Miller Park improvements and a potential upcoming bond issue were among our January work items. (Check out the February events items as well.)
Miller Park renovations contract approved: The city council on January 16 approved the contract for the next phase of renovation work in Miller Park. Included in this round will be repairs to the paved pathway network throughout the park (about 75% of the trails’ surfaces will be redone); replacement of the two stone footbridges across Miller Creek; a new restrooms building near the Queen Street parking area; and repairs around the shelters. The work should start this spring and finish by the end of the year. There are no plans to close the park at any time, although rolling restrictions to facilities that are actively under renovation will be needed for safety, of course. (This is phase two of the Miller Park renovations work, following the restoration work done on Miller Creek.)
Council reviews potential bond referendum items: At a special meeting on January 29, we reviewed recommendations from our Citizen Capital Needs Committee (CCNC) on priority items for a potential bond referendum this fall. We appointed citizens from across the city to the CCNC last year and charged them to review the backlog of capital construction needs for the city and make recommendations for priorities. The CCNC members submitted a report recommending a bond referendum package of about $120 million, including $56 million for streets and sidewalks, $24 million for parks and recreation, $19 million for public safety facilities, $10 million for housing development, and $12 million for economic development (all figures rounded).
The recommended package total of $120 million compares to the $139 million in city bonds approved by public referendum in 2014. Winston-Salem has less public debt per capita than other major cities in North Carolina (Charlotte, Durham, Greensboro, Raleigh), and would be in good fiscal condition to take on the recommended bonds if voters approve them.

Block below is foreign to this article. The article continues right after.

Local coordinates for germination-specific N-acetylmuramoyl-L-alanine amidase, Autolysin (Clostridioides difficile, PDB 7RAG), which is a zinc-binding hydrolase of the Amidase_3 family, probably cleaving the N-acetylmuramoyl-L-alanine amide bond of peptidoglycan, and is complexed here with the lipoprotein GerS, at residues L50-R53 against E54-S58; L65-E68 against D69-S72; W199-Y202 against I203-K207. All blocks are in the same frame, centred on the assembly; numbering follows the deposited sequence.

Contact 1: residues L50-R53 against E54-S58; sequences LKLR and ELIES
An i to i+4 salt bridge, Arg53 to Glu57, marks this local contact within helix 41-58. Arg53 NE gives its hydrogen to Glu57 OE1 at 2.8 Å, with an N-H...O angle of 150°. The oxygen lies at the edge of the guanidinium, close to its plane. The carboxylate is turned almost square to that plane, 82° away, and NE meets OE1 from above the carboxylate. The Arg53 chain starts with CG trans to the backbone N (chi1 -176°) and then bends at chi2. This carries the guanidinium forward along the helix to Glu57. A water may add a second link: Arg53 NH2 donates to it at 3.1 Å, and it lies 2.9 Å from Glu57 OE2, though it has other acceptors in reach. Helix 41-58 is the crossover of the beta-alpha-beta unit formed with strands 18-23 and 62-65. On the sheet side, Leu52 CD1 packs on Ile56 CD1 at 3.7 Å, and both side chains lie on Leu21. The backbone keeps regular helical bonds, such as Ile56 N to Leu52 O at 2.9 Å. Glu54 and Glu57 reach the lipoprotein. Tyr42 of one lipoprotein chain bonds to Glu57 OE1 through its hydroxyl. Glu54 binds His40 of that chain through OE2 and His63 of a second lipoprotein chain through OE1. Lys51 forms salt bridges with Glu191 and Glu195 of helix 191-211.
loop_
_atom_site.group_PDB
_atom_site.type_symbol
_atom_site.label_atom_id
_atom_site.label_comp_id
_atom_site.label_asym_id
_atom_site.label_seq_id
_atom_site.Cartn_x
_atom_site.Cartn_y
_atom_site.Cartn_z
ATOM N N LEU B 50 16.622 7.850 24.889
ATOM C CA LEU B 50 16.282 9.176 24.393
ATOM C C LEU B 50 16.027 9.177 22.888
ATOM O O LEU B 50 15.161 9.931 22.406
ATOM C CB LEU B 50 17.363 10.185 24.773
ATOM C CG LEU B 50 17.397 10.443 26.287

Drawing on lessons we’ve learned from implementing our 2014 bond package, I recommended adding some additional funds for greenways, which can be completed much more quickly and efficiently by using local funding instead of state and federal grants. (Those grants come with lots of red tape delays in implementation.) My recommended projects include two greenway extensions in the Southwest Ward, the Salem Creek Greenway west to Forsyth Tech and the Little Creek Greenway south to Somerset Drive.
Next steps for this process include another city council workshop on February 26, public input meetings in March and April, a city council decision on May 21 about what to put on the ballot, and finally a public referendum vote on November 6.
PART regional transit service expands to Saturday: Our regional transit system, PART (Piedmont Authority for Regional Transportation), begins Saturday service on its three central routes (connecting Winston-Salem, Greensboro, and High Point) on February 3. As a way of attracting rider attention to the service expansion, Saturday rides on PART will be free for the month of February. (One-way PART rides are normally $2.50.) See all the route, schedule, and fare information here: http://www.partnc.org/saturdayexpress/
Coming in February: Several city meetings and events of potential interest to Southwest Ward residents are coming up in February:
That’s my report for January. As always, you are welcome to email me at email@example.com with comments or questions. Thanks!